Bayezid II welcomed them and their residency was legalized by Selim I
Zionists in the Ottoman Empire
If you think that the Ottoman Empire confronted Zionism everywhere and stood against its settlement schemes to protect the Arab World from this Zionist plague, then you are deluded. They spread their lies in the books without evidence to be provided, Sultans repeatedly narrated such lies to claim fake heroisms to have their memory perpetuated, or slightly enhance their image and erase that dark page in the nation’s history.
But the truth to be narrated, as documented by historical narrations and unanimously agreed by historians, is that the Ottoman Empire was connected to Zionism since its inception; such connection remained until the collapse of the Turks’ authority due to WW I. An extremely interesting story to be narrated is the biography of Jacob Pasha, the personal doctor of Sultan Muhammad the Conqueror. Historical sources conflict with each other regarding the beginning of the Zionist Jacob in the Ottoman court; some of which stated that Jacob, when he began to carry out the duties of his position, was still a Jew, but he converted to Islam later, and was even promoted to the rank of Pasha.
The Ottoman Empire was connected to Zionism from its inception until the end of WW I
There are some historians who provide a different story. They claim that Jacob was a Jew then pretended to be Muslim. Moreover, these sources confirm that he was an agent operating for the Italian Venetians. These sources claim that Jacob was inserted in the Ottoman court in order to help secretly assassinate Muhammad the Conqueror, especially after his expansional conquest in Europe, some confirm this narration, especially, since Muhammad the Conqueror was murdered by poison.
Some protest this narration, based on the fact that Jacob kept working in the Ottoman court, after the death of the Conqueror, during the reign of Bayezid II. Jacob even retained his job. In any case, Jacob’s promotion within the court was mocked and criticized by many, to the extent that some opponents of the Zionist lobby in the Ottoman court, such as Ashiq Pasha Zadeh, satirized Jacob, saying: “The doctor Jacob Pasha became a minister…. Every Jewish and peckish bastard began to interfere in the Sultan’s affairs.” We confirm that what Ashiq Pasha Zadeh said was not anti-Semitic, but only to exhibit the reaction of the current opposing the influence of Jacob Pasha in the Ottoman court.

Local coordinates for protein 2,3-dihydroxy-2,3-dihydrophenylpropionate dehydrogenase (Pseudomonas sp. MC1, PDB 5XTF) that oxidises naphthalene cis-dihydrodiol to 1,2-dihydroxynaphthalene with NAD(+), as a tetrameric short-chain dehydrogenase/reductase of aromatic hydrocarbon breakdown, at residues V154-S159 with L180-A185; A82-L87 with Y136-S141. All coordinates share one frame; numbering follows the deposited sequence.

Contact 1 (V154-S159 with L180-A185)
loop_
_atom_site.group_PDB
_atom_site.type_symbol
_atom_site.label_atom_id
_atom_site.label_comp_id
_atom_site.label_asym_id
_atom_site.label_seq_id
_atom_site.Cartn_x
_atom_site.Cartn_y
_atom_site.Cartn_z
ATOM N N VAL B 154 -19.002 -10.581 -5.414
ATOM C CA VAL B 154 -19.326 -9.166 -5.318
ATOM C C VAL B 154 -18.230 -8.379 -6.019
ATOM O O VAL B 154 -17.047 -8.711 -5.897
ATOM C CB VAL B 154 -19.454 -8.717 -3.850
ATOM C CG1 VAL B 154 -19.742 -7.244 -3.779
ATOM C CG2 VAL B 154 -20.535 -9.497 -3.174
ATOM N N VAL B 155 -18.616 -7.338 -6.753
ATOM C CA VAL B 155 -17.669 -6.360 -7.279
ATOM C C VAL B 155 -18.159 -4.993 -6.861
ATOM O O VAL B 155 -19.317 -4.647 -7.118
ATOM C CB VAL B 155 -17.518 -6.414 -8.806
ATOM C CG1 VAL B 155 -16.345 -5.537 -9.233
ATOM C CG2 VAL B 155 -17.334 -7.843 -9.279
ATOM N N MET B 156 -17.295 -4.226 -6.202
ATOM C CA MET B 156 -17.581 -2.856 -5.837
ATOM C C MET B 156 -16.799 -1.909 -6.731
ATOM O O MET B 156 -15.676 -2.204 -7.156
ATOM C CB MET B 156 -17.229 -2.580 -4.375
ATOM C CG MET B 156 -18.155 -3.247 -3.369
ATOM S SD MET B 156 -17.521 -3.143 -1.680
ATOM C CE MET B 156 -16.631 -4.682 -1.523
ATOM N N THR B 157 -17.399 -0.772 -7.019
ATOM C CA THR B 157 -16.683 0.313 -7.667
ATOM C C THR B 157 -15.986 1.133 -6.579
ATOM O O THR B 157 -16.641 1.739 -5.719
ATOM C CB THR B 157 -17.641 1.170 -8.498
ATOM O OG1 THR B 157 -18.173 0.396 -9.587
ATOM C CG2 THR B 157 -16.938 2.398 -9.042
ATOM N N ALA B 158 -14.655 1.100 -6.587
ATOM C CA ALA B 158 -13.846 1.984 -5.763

The Turkish sources state that the settlement of Zionist immigrants from Spain and Portugal, fleeing the massacres carried out by the Catholics against them, commenced during the reign of Bayezid II; he received them and provided living quarters in several regions of the Ottoman Empire for them, especially in Thessaloniki and Edirne.
During the reign of Selim I, the conditions of the Zionists were regulated and the book of Tabu Tahrir for the city of Edirne is considered one of the most important sources in this regard. In 1519, it provided the names of “the people of Spain” and mentioned the names of the head of the Jewish families that were expelled from Spain and settled in Adrianople. This document confirms that the number of these families exceeded forty.
The Turkish Ahmet Aq Kwndz states that in 1993, the Turkish government submitted the previously mentioned document to the European Commission on Human Rights, in addition to the Livadia laws related to the Sanjak of Eğriboz issued during the reign of Selim I, such laws clarified how he allowed the Jews to settle in the Ottoman Empire: “The Jews who come from the West shall pay Kharaj and 25 Oka as a tax.”
While some blame the Ottoman Empire for welcoming Zionists and Jews of Andalusia in the Islamic regions, the contemporary Turks respond to that by saying that this occurred in the context of the heritage of the era of non-Muslims, and the treatment of the Zimmis in Islam, at a time when they neglected the Muslims of Andalusia and let them face their fate.
- Stanford Jk Shaw, Jews of the Ottoman Empire and the Turkish Republic (Cairo: Dar Elbasheer, 2015).
- Jaafar Hassan, Eldonmp between Judaism and Islam band, 3rd Ed (Beirut: Al Fajr Foundation, 1988).
- Ahmed Al-Naimi, Jews and the Ottoman Empire (Baghdad: The General House of Cultural Affairs, 1990).
- Ibrahim Allaf, The role of Freemasonry in contemporary Turkish social and political life, Journal of Social Studies, Bayt Alhekma, Baghdad, 3rd and 4th Editions, (1999 – 2000).
- Ahmet Aq Kwndz, The Ottoman Empire for the unknown (Istanbul: Ottoman Researches Foundation, 2008).
- Akml Aldin Ahsan Awghly, State Ottoman history and civilization (Istanbul: Research Center, 1999).
They created a lobby that controlled Sultans
The Golden Age of Zionism in Ottoman Empire
Historical writings are unanimous on the fact that Jews have suffered persecution in Europe more than any other place in the world. This made affiliation to Judaism equivalent to killing or exile during many periods of medieval history in Europe. Such compulsion and persecution state prompted Zionist Jews to constantly search for a political system to involve and accommodate them whatever the concessions in behavioral dealing or material privilege would take.